As for the price of a stamp - everyone would agree that the royal mail is a vital part of our local communities and home lives, so why should we try and avoid using it to help maintain the service for the wider good of all through making sure posties wages can be paid and sorting offices kept open?

3 - think of your supplier
Receiving a cheque means a trip to the bank to pay it in. It's an excuse to visit the high street, offer some passing trade to fellow local enterprises while we're there, and to help make sure that our local bank branches stay open by keeping them in use.
However, just as it's important to try and engage with customers on their preferred terms, we also need to try and maintain good relationships with our suppliers. To that end, I always ask them how they'd like to be paid, rather than make assumptions about them.

and one more thing (maybe two)...
And my reason number 4 as to why I like to keep writing cheques - it's an elegant tradition, like the meeting for coffee or introducing contacts to each other at networking events. In an increasingly ever changing world, it seems to offer some familiarity and custom that we can all agree on, and traditions are important to maintain as part of our shared identify and values.

Finally... when was the last time you got an envelope through the post that wasn't a bill? It's always a little exciting to get a cheque with our name of it!



Ultimately, this will come down to personal choice for everyone running their own business as to how they choose to manage and administer it. People like Ed and I can offer our views and ideas, drawing upon our own experiences and insights, but ultimately it's your business, not ours. What I try and hope to do through posts like this is to help offer some debate and alternative perspective to help you make better informed decisions.


Monday, October 24, 2016

accidentally becoming a 'specialist masseur'...

Over the last few weeks, I've been slowly moving bits of furniture, crates of files, and boxes of books by hand across Todmorden's town centre - not (just) for the exercise, but because I've recently taken on an 'office suite'!
My "working office" is now not only 2 rooms, but also a corridor and exclusive toilet (up to now, I was renting a single room on a 3rd floor with no lift and shared everything...). 

So why the move and commitment to additional costs at a time when according to various surveys business confidence is low, owners are looking to cut costs, and the general scene is gloomy for most small businesses - especially in my home town where many enterprises are still struggling to recover from the floods that hit us 10 months ago?

Well, there's a few reasons I thought it was important to invest in larger premises at this time:

1 - the room I was renting was getting a 'bit full'...

2 - if other businesses are struggling its because people aren't spending money. And people aren't spending money because they see other businesses struggling... by making a public show of 'moving up', I can hopefully help instil a little more confidence in the wider business community

3 - the premises had been vacant since the start of the year. In being based in the middle of the town, empty properties make for unappealing vistas for people and visitors, which makes it a less enjoyable place to live, work, and visit (see point 2)

4 - it's an excuse to hold an office warming party (invites going out soon...): a reason for some impromptu networking and unashamed self-publicity

5 - I have an idea that these particular offices also enhance my brand of being "not your typical consultant": the previous tenants used the rooms to offer specialist massage therapies, and the windows are largely still signed to reflect this... there was something about being named as one the of the UK's top enterprise advisors and apparently working out of a massage parlour that seemed too good an opportunity not to pass on...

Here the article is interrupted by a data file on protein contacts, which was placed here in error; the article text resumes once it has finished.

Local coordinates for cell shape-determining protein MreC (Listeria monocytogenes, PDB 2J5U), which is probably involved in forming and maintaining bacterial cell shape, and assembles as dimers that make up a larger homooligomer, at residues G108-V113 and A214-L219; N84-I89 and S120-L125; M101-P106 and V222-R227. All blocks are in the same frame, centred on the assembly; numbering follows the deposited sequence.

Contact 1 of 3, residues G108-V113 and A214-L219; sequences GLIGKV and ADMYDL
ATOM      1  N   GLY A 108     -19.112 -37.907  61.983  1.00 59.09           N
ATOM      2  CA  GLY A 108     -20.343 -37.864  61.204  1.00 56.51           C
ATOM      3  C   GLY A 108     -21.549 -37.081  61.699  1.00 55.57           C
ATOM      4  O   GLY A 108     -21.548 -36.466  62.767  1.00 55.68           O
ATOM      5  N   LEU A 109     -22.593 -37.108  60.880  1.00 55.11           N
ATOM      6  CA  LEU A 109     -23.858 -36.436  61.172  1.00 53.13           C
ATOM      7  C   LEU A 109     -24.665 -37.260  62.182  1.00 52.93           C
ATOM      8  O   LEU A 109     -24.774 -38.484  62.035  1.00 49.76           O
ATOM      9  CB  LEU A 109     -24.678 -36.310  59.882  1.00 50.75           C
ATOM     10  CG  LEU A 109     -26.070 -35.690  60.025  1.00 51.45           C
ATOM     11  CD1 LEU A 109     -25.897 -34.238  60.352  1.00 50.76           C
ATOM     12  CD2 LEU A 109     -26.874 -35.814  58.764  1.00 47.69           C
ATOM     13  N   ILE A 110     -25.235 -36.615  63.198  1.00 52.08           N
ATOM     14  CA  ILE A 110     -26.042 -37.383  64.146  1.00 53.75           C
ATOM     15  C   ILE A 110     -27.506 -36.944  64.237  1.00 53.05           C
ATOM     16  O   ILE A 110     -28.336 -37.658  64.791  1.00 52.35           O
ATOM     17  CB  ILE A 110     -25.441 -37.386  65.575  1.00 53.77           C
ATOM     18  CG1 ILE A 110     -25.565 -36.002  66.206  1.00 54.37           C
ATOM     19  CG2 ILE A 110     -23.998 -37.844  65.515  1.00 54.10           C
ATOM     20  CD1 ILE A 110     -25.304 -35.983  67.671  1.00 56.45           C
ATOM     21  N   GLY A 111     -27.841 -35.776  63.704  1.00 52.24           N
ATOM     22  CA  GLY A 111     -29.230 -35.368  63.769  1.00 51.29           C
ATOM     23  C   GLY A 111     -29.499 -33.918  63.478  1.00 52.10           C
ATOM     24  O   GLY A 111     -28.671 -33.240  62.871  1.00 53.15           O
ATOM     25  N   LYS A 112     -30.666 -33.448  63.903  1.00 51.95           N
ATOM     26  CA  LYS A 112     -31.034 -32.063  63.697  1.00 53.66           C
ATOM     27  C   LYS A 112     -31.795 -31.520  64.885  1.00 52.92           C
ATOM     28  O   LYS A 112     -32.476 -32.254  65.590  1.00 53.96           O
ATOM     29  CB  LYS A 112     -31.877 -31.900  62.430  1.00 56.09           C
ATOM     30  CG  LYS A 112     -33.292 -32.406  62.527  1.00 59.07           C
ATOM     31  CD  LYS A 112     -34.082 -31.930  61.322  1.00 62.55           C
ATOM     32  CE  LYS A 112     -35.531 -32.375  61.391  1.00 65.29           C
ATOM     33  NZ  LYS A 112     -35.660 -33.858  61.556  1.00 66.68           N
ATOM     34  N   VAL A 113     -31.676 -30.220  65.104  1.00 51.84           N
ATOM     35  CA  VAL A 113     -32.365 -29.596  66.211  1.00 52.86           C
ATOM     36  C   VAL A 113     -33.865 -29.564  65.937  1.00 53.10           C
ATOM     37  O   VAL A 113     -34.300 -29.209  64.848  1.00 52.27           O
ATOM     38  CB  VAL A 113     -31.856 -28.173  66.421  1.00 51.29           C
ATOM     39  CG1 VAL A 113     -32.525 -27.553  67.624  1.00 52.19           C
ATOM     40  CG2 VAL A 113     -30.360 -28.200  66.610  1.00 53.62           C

There's also a 6th reason, which I suspect only some of you will get if you can spot the reference from what my 'new address' is... 

Monday, September 26, 2016

debt, decommissioning, and death - the dark side of social entrepreneurship...

As a sector, social enterprise always seems to be talking about upbeat and positive stories - you never really hear about chief execs running off with pension funds, administrators foreclosing the business causing the loss of hundreds of jobs, or things like the government having to bail them out...

And I've an idea that that's because as a sector, there's a lot of political agenda being acted out, and that's led to a sense that we can't talk about failure or difficulty - because that would go against the narrative that the sector is trying to present to the wider world.

But that's surely a dangerous thing? If we're not open about the 'tough stuff" that goes on - the failures, the losses, the pain, then how can we hope to develop a generation of social entrepreneurs who are truly realistic about the marketplaces that they're leading their ventures into, and what may be asked of them personally if they're to be able to make a success of it all?

There are signs of hope though - the rise of "FuckUp nights", a model of support to help entrepreneurs recover from failure, that we've imported from our American cousins. And I was also greatly encouraged from recently being able to participate in part of a 12 month national programme of support for social entrepreneurs: all the ventures being supported through the programme meet together once a month and the first thing they do is share what they've been struggling with - not as a ploy to gain faux sympathies, but as a powerful model to build supportive relationships through showing vulnerability, and allowing opportunities for their peers to reciprocate by sharing in turn when they've faced similar and how they tried to deal with it.

And the struggles people share aren't what you might expect based on the messages and stories usually coming out of the sector - it's a hard shock to some to hear about:

  • how fellow entrepreneurs have found themselves taking on debt that they now can't repay; 
  • how despite the push for us all to pursue public sector contracts, those services we win and deliver are being increasingly decommissioned, leaving ventures with a business model that no longer works and no obvious way to continue the support they've been able to offer; 
  • and the loneliness of being an entrepreneur when a close family member dies - working the grief and pain that's felt, while at the same time trying to also keep a fledgling venture running and support its staff and clients...


Social enterprise, like any other form of business, is tough. And we're surely only setting up future social entrepreneurs to fail if we don't encourage each other to be more open and honest about how tough it can really be sometimes?